Understanding Periodization

To understand one of the most important aspects of performance training I am going to use an analogy most of us can get around, BEER...
The Flexible Periodization Method: Out of Sight, Out of Mind?
First off, periodization is defined as systematic training to maximize performance and sports goals. It is clearly the superior way to effectively improve strength, performance, and body composition and has been used by nearly all professional athletes because of this.  

Periodization can get pretty complicated (linear, undulating, mesocycles,...) so I want to help explain the basic concepts in an easy to digest (or should I say drink) manner. This way athletes can implement periodization more effectively in their own lives.

To understand Periodization, through beer, we need to understand and go through three or four major components:
  1. BASE
  2. BUILD
  3. TAPER
1. Let’s start with BASE.
The Base is the foundation of your program and its arguable the most important. So to finally start our analogy, the base is the glass we are pouring our beer into.  The key, especially in the off season, is to establish a solid Base, meaning we need our training to make a larger glass.  What does it matter if you have the best beer if you only have a small shot glass to enjoy it from.  Likewise, many of your workouts will not be effective if you don't have a solid BASE. What's the point of running fast if you fall apart in the second half of the run.  How can you PR  a benchmark WOD if you don't have the ability to perform one of the movements.

How often does you form break down or you can't finish the race as strong as you started (ie positive splits) or you lose stamina during a workout. This is likely, because you do not have a solid Base to work from.

During the Base phase you’ll be turning your 4 oz shot glass into a larger pint glass with 2 specific training factors:
  1. Skill Acquisition
    1. having the ideal, authentic movement and the corresponding mobility, stability, and motor control to perform said movement
    2. whether this is a gymnastic movements, body weight movements, or swim technique, this is the time to master any movement needed for competition.
    3. This is where a movement expert/specialist is most needed and can assess and provide the appropriate plan to maximize your Base.  If you want to maximize your Output gains and thus success at ‘building a larger glass’, you need to ensure you have the best possible input (ie best possible movement).  This also ensures we don't allow a compensated movement to lead to an injury with the repetitive nature of your training.   
  2. Strength.
Nothing will make a bigger glass than strength. Strength is the royal flush, it trumps everything.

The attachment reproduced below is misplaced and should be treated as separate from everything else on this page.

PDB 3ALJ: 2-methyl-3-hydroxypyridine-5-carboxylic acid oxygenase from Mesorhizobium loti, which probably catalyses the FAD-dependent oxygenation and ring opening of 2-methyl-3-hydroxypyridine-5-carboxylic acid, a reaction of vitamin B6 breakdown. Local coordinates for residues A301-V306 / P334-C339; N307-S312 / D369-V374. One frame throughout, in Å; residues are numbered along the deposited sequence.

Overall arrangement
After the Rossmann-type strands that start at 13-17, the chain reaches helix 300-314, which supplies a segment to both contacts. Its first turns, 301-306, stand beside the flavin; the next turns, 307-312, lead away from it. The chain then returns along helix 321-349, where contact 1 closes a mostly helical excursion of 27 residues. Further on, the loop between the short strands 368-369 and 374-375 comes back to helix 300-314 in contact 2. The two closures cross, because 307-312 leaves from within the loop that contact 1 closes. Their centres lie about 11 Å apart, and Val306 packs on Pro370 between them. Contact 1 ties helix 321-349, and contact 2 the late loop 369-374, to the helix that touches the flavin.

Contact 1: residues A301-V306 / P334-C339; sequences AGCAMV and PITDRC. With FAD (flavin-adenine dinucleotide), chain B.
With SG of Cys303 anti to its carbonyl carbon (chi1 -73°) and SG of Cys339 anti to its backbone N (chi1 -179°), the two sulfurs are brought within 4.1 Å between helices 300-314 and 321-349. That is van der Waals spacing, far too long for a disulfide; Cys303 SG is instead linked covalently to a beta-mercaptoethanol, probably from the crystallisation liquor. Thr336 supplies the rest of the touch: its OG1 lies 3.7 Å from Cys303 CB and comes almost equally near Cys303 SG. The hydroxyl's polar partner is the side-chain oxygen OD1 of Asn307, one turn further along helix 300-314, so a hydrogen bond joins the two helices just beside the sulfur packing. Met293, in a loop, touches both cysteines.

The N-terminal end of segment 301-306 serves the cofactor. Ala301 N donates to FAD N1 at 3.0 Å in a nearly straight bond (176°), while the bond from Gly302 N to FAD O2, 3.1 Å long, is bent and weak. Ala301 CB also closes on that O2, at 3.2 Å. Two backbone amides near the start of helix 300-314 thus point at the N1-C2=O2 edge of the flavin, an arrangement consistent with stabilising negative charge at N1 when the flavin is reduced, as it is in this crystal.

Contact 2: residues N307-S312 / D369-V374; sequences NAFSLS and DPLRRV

1. for the strength athlete: muscular strength is needed.  A 5/3/1 Wendler lifting program is a great place to start.
    2. for the endurance athlete: cardiovascular fitness, or cardiovascular strength (aerobic capacity) is needed.  Cardiovascular strength is the ability to last longer when competing, training or exercising. Base training is the time for the development of your heart, lungs and blood vessels. All exercise no matter how moderate or intense will improve your Aerobic Capacities. Unfortunately, there seems to be a growing number of coaches and trainers that disregard the traditional time for developing Aerobic Capacity.  Maximizing your VO2 is not byproduct of other training.

If its the Off season, we need to listen to Meghan Trainor and be all about that Base, about that base, no testing.

The Base of a periodization program ensures you have all the adequate ability to perform and finish any fitness pursuit well.  Authentic Strength (be it muscular strength of cardiovascular endurance) is the way to do that.  Nothing will make your glass bigger.  There are several programs, coaches/trainers , and philiopshoes to improve strength and/or endurance but this is beyond the scope of this post (stop trying to get everything for free!)

2. Ok now that you have a good sized pint glass (or larger) now it’s time to start pouring, ie BUILDING.
The BUILD phase( or cycle) is when you start pouring quality workouts into your now large glass.  
This includes threshold and work capacity workouts.  Essentially, you are building up intensities and volume (that otherwise couldn’t be handled without a solid Base). You are making yourself race/competition ready.

3. Finally now that the beer is poured we need to let the beer foam settle.  This is called tapering.  This is very important because we want to go into competition fully prepared. And what we see is the neuromuscular system needs a quick week or two to calm down, just like the head of the beer needs to settle. This way we can ensure the best tasting (ie best performing) without worrying about beer running over ( ie fatigue).

So thats a simple way to understand periodization:
  1. BASE: build the glass
  2. BUILD: fill the glass
  3. TAPER: Let the foam settle down
  4. COMPETITION: DRINK YOUR BEER! (because, hey, you’ve earned it!)